Terry v Ohio
The highly charged debates triggered by the decision of the United States Supreme Court in Terry vs. Ohio is just as far reaching as the impacts of the decision in the maturation of the doctrines associated with the interpretation of the Fourth Amendment. Terry is also one of the most castigated decisions involving the Fourth Amendment in the contemporary era of the United States Supreme Court and the development and incorporation of the exclusionary process.
There is no doubt that the decision of the High Court in Terry acknowledged the factor of race in the justification of the “stops and frisks” and the issue framed within the parameters of the Fourth Amendment. The High Court did seek to develop a formula by which the court systems can monitor the disposition of police officers that have an effect on racial minorities; it is also believed that in the formulation of the ruling, the High Court rebuffed the position that the Fourth did not impact in any way the practice of “stop and frisk (McAffee, 2012, p. 610, 616).
Basing from the texts in Terry, it would be reasonable to assume that the “stop-and-frisk” practice has given itself liberally to supporting the principle that law enforcement efforts are heavily rooted in stereotypical racial profiling and traditional understanding of races. In this light, it can be said that the progressions in the development of the doctrines of constitutional criminal processes derived from Terry did nothing but buttress the power of the criminal justice system to harm the rights and interests of the average citizen.
Though the Supreme Court has extensively worked to provide grounds that will establish “reasonable suspicion” stating that even with behaviors seen in so-called “high crime neighborhoods,” did not amount to grounds that can establish “reasonable grounds” to indicate criminal activities.
However, as time passed, the courts have consistently found grounds for the police to be able to find “reasonable grounds” even in areas that were previously defined as insufficient. In this holding, members of racial minorities can be stopped and subjected to searches without any logical conclusion that these may possess weapons or narcotics. The only reason that will be accepted here are that the persons belonging to racial minorities are living or working in a particular jurisdiction that the police or the dominant members of society state as crime ridden (McAffee, 2012, pp. 614-615).
The landmark decision of the High Court in Terry almost four decades ago affirmed the use of involuntary detentions and searches that can fall short of the mandated standards given in the Fourth Amendment. Prior to the decision in Terry, the prevailing legal canon from the United States Supreme Court was given in the 1961 decision of Mapp vs. Ohio, where the United States Supreme Court widened the protections of the exclusionary rule given in the Fourth Amendment as mandated to the states and compelled the police the comply with the tenets of the law as it also implements the same. The Terry decision evidenced a drastic change in the path taken by the Warren Court in safeguarding the rights of the individual from abuses of power by the police, to strengthening the powers of the police and the power of the organization in sighting criminality at the street level.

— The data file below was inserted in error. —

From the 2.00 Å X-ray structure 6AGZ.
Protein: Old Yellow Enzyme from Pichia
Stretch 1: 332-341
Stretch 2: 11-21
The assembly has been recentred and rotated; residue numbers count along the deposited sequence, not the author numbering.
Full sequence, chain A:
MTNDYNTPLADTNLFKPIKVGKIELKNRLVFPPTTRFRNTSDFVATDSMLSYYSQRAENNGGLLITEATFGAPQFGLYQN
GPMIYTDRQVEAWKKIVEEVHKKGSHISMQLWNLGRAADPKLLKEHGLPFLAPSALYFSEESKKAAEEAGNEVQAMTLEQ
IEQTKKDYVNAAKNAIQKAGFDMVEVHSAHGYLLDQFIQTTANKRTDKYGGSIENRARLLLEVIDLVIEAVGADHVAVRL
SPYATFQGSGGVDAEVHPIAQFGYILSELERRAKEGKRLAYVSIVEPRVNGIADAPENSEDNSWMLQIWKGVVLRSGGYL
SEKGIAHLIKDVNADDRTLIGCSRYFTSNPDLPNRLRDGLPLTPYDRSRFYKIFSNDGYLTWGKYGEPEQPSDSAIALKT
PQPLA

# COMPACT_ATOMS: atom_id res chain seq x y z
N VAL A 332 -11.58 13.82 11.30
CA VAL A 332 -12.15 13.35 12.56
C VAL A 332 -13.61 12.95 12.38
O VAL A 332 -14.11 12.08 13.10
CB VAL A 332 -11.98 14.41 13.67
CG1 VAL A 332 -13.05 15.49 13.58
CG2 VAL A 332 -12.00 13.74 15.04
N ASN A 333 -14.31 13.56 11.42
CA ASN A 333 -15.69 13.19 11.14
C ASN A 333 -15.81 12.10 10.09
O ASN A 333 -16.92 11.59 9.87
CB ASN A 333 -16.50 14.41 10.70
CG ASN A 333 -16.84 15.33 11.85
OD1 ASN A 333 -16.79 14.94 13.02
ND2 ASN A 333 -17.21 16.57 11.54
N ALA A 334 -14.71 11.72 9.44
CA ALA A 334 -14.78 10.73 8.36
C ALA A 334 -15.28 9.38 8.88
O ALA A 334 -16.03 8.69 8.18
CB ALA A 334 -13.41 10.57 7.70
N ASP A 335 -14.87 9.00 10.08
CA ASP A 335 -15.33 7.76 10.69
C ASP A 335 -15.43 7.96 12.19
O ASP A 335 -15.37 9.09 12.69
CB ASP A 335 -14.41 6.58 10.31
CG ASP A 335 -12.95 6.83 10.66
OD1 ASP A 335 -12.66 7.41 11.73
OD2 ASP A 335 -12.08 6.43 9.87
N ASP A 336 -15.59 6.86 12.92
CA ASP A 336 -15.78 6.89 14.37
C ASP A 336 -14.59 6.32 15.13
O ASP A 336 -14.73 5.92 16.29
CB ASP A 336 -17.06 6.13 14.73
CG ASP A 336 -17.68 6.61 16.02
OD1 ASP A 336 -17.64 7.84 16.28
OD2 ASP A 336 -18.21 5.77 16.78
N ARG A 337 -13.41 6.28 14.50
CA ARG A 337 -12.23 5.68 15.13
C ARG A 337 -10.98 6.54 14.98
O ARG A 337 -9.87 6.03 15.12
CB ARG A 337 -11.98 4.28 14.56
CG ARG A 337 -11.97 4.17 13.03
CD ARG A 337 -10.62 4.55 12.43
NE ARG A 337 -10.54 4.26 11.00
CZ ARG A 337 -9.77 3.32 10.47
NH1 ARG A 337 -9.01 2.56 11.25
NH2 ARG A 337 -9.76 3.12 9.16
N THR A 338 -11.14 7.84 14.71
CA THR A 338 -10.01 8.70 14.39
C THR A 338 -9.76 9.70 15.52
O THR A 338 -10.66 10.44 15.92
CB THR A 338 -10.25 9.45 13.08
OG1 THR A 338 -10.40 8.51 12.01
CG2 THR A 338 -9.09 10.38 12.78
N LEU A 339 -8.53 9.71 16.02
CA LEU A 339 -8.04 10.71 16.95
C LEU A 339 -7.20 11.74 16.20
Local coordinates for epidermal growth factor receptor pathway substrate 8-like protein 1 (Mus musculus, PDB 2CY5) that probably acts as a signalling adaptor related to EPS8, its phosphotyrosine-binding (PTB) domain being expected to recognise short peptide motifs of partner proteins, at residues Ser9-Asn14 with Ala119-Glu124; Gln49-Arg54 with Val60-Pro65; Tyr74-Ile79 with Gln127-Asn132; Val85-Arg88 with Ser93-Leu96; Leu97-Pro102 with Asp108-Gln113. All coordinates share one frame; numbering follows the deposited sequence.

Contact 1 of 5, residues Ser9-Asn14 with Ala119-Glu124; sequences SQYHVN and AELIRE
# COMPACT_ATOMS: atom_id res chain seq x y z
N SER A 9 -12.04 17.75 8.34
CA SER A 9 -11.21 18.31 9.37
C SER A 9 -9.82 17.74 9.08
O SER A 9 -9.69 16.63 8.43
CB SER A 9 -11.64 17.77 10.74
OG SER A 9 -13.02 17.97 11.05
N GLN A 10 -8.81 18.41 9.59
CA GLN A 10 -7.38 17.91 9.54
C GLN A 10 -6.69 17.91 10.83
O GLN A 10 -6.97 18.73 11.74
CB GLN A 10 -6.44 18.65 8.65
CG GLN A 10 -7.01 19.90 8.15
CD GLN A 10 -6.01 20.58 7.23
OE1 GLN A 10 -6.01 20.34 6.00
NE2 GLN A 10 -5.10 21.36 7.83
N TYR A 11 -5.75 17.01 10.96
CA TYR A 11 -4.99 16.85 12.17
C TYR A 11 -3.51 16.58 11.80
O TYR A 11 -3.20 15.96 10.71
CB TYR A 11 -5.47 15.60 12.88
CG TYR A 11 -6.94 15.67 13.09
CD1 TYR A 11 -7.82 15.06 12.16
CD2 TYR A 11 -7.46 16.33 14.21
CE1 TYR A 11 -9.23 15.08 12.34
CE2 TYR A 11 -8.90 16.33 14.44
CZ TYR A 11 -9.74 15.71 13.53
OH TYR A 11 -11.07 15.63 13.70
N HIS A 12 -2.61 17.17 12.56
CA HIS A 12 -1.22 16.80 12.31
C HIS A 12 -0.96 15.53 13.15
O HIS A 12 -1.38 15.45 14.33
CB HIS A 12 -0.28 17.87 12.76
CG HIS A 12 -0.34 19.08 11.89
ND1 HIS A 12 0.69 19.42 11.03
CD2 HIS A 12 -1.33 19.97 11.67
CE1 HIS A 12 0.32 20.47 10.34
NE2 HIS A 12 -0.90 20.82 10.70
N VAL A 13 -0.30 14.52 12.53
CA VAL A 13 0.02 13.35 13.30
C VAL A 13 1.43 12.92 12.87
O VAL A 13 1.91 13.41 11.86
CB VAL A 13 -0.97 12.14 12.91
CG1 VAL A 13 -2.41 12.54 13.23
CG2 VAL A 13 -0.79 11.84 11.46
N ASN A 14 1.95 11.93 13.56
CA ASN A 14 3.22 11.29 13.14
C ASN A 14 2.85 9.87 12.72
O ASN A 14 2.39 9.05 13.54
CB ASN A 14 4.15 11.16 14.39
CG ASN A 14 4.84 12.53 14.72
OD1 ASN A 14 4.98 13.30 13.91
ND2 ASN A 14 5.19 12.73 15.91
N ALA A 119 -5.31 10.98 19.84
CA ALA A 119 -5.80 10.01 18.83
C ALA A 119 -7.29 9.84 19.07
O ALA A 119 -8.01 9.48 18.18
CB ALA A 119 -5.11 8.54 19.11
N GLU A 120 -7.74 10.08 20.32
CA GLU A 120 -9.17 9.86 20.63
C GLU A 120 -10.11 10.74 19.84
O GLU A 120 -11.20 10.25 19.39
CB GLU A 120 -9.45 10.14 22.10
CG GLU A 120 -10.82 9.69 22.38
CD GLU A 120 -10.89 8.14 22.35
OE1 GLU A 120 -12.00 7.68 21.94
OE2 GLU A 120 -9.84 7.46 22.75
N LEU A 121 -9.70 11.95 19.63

At a cursory level, the decision in Terry only seemed to provide the police with a mechanism to apply a reasonable amount of power to examine dubious activity and the prevention of crimes, compared to restricting the power of the police to chasing down criminals after the crime was committed. Nevertheless, though Terry has armed the police with the tools to combat crime, the decision lacked to create a sufficient balance between law enforcement and protecting the rights of the individual (Katz, 2004, pp. 423-424).
The decision of the High Court in Terry must be comprehended in relation to the prevailing dynamics at the time. During that time, the United States resembled a nation that was about to be ripped apart. Non violent protest actions against “Jim Crow” laws and segregation policies had come to a virtual standstill; “black nationalists” were increasing their calls for African Americans to inflict the same, if not significantly more, amounts of the violence that the “whites” were inflicting on them.
Rioting in the urban areas rattled the nation in the same manner as the protest actions against the Vietnam War. In addition, the “white backlash” against the then developing civil rights protest actions was also rising, and often, the “white reaction” to the civil rights protest was hostile.
The Supreme Court stood in the center of the maelstrom associated with the civil rights era of the 1960s. The Court was the “battleground” where advocates and opponents of segregation and other racially tainted policies waged their conflicts. In addition, the Court was the center of the battles and upheavals relating to the area of due process, attempting to actualize the theory of an “equitable” trial.